Quote Originally Posted by rob aylestone View Post
Out of key to me means singing a note in tune, that is outside of the notes normally in the chosen key - so in E, a Bb instead of A is out of key, even if the Bb is in tune. Hitting nearly an A is out of tune. Small distinction in wording, but absolutely vital in meaning. Out of tune is pitchy. This is NOT in any sense the same thing as a Jazzer deliberately and loudly playing a note that isn't normally in the key of the song. That's a musical choice, good or bad.
When I write these posts, I copy the "pitchy", "out of key" from the emails I get from my ears. But, to keep it simple for me (key of C), what I'm talking about is if I'm playing or singing and I want to hit an "E", it will be a D#/Eb.

That's what confused me about this bass part, I watch my fingers, I know I'm hitting notes within the chords I'm playing and I was being told it's pitchy/wrong by my ears (not at this site). All but one (who believes pop music shouldn't contain dissonance) liked the part. The folks here thankfully helped clear that up, especially you THANKS. I guess I've never lost my punk rock roots.

Quote Originally Posted by rob aylestone View Post
On the subject of punch in. I don't think I've really done traditional drop ins for years now. I just go back three or far bars, hit record and join in, and find the groove. Then I'll find a perfect point in the two takes to make the join - a note or two ahead, or behind - just where there's a musically appropriate point. Rarely I've noted, on a beat, just in the gaps. I do this for practically every sound source now. Just so easy.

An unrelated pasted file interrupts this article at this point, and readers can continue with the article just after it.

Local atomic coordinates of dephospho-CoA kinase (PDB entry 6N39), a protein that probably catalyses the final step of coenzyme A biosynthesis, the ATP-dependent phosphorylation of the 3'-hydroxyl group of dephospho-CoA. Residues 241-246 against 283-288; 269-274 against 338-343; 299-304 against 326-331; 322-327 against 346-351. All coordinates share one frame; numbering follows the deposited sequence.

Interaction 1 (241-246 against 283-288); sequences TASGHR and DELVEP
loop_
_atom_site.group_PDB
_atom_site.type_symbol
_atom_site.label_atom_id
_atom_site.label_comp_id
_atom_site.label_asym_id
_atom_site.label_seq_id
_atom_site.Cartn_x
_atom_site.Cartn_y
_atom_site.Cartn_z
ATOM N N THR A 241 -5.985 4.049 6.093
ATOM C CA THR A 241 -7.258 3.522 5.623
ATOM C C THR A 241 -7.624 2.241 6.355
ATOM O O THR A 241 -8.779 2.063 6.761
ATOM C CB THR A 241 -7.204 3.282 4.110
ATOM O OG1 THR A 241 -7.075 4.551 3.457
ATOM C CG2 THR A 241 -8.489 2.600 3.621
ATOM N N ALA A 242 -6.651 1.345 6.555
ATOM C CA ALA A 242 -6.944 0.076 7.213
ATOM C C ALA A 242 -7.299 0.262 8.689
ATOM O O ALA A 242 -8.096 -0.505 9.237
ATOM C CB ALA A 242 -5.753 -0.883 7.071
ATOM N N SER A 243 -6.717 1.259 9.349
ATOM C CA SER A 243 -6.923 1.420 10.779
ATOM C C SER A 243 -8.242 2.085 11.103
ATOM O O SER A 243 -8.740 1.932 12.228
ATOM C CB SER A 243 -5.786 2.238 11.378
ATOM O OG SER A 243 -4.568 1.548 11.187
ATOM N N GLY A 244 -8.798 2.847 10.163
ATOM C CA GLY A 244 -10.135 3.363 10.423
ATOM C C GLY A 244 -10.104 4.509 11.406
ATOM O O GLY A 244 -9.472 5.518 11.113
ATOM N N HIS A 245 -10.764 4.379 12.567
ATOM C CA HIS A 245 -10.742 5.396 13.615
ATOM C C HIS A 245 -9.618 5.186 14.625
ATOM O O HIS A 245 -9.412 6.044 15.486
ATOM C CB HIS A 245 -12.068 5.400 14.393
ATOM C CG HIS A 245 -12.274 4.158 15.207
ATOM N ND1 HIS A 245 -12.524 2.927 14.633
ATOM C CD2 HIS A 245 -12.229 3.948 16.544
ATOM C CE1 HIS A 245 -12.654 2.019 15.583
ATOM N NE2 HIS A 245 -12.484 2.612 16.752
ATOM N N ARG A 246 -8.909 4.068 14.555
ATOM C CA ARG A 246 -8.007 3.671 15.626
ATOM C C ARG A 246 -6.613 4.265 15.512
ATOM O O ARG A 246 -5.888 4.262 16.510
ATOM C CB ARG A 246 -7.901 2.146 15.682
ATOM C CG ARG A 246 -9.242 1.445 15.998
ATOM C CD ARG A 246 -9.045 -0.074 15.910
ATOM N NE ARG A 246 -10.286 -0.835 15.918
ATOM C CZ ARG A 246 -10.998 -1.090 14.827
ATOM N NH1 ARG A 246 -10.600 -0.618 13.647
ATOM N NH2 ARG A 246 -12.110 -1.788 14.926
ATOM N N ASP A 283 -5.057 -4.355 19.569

If you saw my Pro Tools files, you'd run away. I don't name anything, I just "know" what everything is. But, lately I've been naming tracks, and punching in, instead of keeping all the takes. So, my newer songs, have one take for each. I love destructive record. It just keeps what you need.

I feel my takes are done, when I can't hear the errors. When I can hear the errors I know it's BAD.
Quote Originally Posted by rob aylestone View Post
On the subject of learning - music theory can be learned as a totally non-musical task. A Deaf person can learn music theory. It's maths, and rules.
That's what truly bothers me. Because I understand that, and I'm great with math/rules. But, with music, it just doesn't sink in. When I play with no capo, I'm really really simple C-G-A-D are my main chords. Yet, I'll write a song, put it aside and a few weeks later I'll listen to the recording and have no idea what chords I'm playing, and it won't be 2 minutes to remember, it'll be an hour. It's friggin scary and infuriating. Because I do this for fun. That's not fun.

Quote Originally Posted by Toastedgoat View Post
I read that post, you asked for links or somewhere you could learn, I posted to one that I like. It's not to expensive, and covers a lot of ground.
There's an old expression, I don't have a pot to piss in. I don't even have the piss. I'm broker than broke. I've bought a few things years ago, and on my own, I just can't learn. I've tried youtube, and websites. Nothing seems to work. One day someone will point to the place that will break through. If not, there's "Hey am I playing in the right key?"